Studies on the pathogenicity of Metarhizium anisopliae (Metch.) Sorok. to Schistocerca gregaria (Forsk.) with particular reference to the gut.

  • Roderick James Dillon

Student thesis: Doctoral ThesisPhD


A study has been made of the interaction between the entomo-pathogenic fungus Metarhizium anisopliae and the gut of the desert locust Schistocerca gregaria. This was undertaken in an attempt to define the reasons as to why the insect gut is generally a poor environment for germination and penetration by parasitic fungi. Conidia fed to 5th instar locusts appeared in the faeces soon after the completion of the test meal and numbers peaked at 13/4 h, slightly less than the food transit time through the gut of a continuously fed insect. By 41/2 h over 90% of conidia had been voided from the gut. Since the mean conidial germination time, in vitro, is 11 - 12 h, then most of the conidia had passed through the gut without germinating. However, approximately 1% of the ingested conidia were still resident in the gut after 24 h, which is theoretically long enough for germination and for penetration to have occurred. The viability of gut-passaged conidia was reduced compared to controls. This was not due to deleterious gut pH or osmolarity. Phytochemicals in the diet were not implicated and the gut was found to be predominantly aerobic. Conidia placed in locust gut fluid in vitro were inhibited from germinating, whether the fluid was used neat or diluted 1:3 with nutrient broth. However, no inhibition occurred when conidia were preincubated for 6 h in nutrients prior to exposure to gut fluid; thus conidial swelling was the sensitive phase. In contrast to gut fluid from conventional locusts (i.e. parasitised "stock") and parasite-free locusts, gut fluid from axenic insects was not inhibitory to conidial germination. Passage through the axenic gut also did not significantly affect conidial viability. There was no significant difference in 1,3-glucanase or "chitinase" (endochitinase) activity between conventional and axenic insects guts which otherwise might have accounted for the difference in the effects of axenic and conventional guts on conidia of M. anisopliae. Indeed previous work has suggested that axenic locusts are physiologically comparable to conventional locusts (Hunt, 1982). Therefore it was concluded that the detrimental effect of the locust gut on Metarhizium conidia was best accounted for on the basis of an antifungal toxin produced by the gut bacteria. Consistent with this hypothesis, incubation of Entero-bacter agglomerans (the dominant hindgut bacterium) with plant homogenate produced a filtrate which was inhibitory to Metarhizium conidial germination. The "antifungal toxin" was heat labile (5 mins at 100°C) and had a low molecular weight (<1200). Oral inoculation of starved or fed conventional insects with Metarhizium conidia failed to produce an infection via the gut wall. However infection of starved axenic insects was achieved by this route. Conidia germinated in the gut and produced blasto-spores. These lodged between rectal pads of the hindgut where they germinated and proceeded to invade the gut wall. A massive host melanic response in the gut epithelium failed to stop the fungus from spreading throughout the body and killing the insect. Presoaking prior to providing a suitable nutrient source halved the time to germination with respect to control conidia. The rate of swelling and germ tube formation was proportional to the length of the presoak time up to a maximum at 20 h. The physiological basis of the phenomenon was not discovered. However, measurements with the Coulter counter showed that no swelling took place during the presoak period and apparently no leached autogermination inhibitor was present in spent presoak fluid. The effect of presoaking on the rate of germination in vitro was also found to apply to conidia germinating in vivo on cuticle of larvae of the tobacco hornworm, Manduca sexta. Appressorial formation was also promoted. The pathogenicity of Metarhizium conidia to 2nd instar M. sexta was similarly enhanced by presoaking the conidia. A study on germination of Metarhizium conidia showed that germination was promoted most effectively by a nutrient containing both N and C (viz. peptone) and that the swelling phase was a metabolic event, not just a period of passive water uptake. A preliminary S.E.M. study revealed that preincubated conidia germinated faster than fresh conidia on locust cuticle. The relative merits of presoaking and preincubation, as methods for reducing germination time of conidia, are discussed particularly with regard to their practical use in the field situation.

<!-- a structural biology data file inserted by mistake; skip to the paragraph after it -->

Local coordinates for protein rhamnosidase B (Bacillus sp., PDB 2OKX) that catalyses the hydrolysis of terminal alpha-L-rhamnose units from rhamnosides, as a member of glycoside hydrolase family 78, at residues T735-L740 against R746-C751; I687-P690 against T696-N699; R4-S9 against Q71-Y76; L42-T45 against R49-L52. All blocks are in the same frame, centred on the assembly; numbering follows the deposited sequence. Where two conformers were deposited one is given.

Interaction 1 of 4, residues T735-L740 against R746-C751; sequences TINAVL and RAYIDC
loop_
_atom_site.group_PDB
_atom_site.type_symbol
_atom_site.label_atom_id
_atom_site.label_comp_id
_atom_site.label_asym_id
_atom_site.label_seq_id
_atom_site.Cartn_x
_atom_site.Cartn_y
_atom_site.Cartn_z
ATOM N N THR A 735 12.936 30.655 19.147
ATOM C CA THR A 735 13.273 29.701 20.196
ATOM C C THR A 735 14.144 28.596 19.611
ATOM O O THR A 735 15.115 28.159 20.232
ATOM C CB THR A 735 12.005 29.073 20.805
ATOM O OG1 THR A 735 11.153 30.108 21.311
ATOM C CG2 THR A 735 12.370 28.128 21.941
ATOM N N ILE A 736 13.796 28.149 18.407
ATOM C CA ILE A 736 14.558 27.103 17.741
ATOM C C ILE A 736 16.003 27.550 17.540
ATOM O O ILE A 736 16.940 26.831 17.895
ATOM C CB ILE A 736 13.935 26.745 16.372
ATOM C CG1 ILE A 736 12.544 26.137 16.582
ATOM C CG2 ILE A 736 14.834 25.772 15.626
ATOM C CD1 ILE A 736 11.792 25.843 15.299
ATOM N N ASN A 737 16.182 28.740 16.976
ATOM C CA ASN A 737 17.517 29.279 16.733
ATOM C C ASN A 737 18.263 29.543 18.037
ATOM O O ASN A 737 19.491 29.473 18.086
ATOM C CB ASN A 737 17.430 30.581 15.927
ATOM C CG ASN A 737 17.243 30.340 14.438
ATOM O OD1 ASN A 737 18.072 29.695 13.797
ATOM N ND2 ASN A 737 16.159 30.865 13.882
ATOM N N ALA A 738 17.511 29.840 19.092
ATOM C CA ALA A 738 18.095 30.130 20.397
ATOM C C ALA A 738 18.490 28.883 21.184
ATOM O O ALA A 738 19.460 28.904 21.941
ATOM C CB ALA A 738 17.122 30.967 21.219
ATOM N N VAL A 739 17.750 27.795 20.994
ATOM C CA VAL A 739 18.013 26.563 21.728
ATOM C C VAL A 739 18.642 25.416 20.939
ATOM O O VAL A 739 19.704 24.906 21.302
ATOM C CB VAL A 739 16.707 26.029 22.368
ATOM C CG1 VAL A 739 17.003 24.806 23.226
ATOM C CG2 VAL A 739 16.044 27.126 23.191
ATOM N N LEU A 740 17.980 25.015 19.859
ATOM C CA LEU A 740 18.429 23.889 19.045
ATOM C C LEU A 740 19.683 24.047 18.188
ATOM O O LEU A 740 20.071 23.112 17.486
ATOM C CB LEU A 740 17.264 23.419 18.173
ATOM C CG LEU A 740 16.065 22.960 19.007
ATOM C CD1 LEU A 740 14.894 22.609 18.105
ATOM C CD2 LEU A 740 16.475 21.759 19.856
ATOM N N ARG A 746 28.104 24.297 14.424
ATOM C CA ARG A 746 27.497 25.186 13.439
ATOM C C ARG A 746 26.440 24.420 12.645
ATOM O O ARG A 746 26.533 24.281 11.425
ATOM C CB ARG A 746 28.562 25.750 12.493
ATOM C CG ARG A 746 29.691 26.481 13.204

Date of Award1984
Original languageEnglish
Awarding Institution
  • University of Bath

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